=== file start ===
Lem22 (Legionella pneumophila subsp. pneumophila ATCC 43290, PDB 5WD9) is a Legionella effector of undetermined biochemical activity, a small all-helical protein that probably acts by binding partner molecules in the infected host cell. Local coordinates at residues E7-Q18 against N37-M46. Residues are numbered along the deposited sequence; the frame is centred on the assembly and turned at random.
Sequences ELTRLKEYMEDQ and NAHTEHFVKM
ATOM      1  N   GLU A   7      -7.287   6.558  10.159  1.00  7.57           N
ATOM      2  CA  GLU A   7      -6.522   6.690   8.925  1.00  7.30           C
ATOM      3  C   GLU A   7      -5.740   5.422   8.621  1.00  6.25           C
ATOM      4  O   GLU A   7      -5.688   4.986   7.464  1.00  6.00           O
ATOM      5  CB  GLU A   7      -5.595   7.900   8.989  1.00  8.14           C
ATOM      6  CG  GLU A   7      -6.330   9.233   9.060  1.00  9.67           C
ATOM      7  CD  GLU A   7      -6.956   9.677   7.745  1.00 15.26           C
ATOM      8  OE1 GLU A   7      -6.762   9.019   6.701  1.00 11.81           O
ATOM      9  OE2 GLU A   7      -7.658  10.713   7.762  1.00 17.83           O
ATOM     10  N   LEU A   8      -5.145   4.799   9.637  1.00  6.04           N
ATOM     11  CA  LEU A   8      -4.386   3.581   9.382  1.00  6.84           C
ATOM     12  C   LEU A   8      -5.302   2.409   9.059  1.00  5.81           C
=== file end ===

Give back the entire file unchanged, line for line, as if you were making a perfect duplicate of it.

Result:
Lem22 (Legionella pneumophila subsp. pneumophila ATCC 43290, PDB 5WD9) is a Legionella effector of undetermined biochemical activity, a small all-helical protein that probably acts by binding partner molecules in the infected host cell. Local coordinates at residues E7-Q18 against N37-M46. Residues are numbered along the deposited sequence; the frame is centred on the assembly and turned at random.
Sequences ELTRLKEYMEDQ and NAHTEHFVKM
ATOM      1  N   GLU A   7      -7.287   6.558  10.159  1.00  7.57           N
ATOM      2  CA  GLU A   7      -6.522   6.690   8.925  1.00  7.30           C
ATOM      3  C   GLU A   7      -5.740   5.422   8.621  1.00  6.25           C
ATOM      4  O   GLU A   7      -5.688   4.986   7.464  1.00  6.00           O
ATOM      5  CB  GLU A   7      -5.595   7.900   8.989  1.00  8.14           C
ATOM      6  CG  GLU A   7      -6.330   9.233   9.060  1.00  9.67           C
ATOM      7  CD  GLU A   7      -6.956   9.677   7.745  1.00 15.26           C
ATOM      8  OE1 GLU A   7      -6.762   9.019   6.701  1.00 11.81           O
ATOM      9  OE2 GLU A   7      -7.658  10.713   7.762  1.00 17.83           O
ATOM     10  N   LEU A   8      -5.145   4.799   9.637  1.00  6.04           N
ATOM     11  CA  LEU A   8      -4.386   3.581   9.382  1.00  6.84           C
ATOM     12  C   LEU A   8      -5.302   2.409   9.059  1.00  5.81           C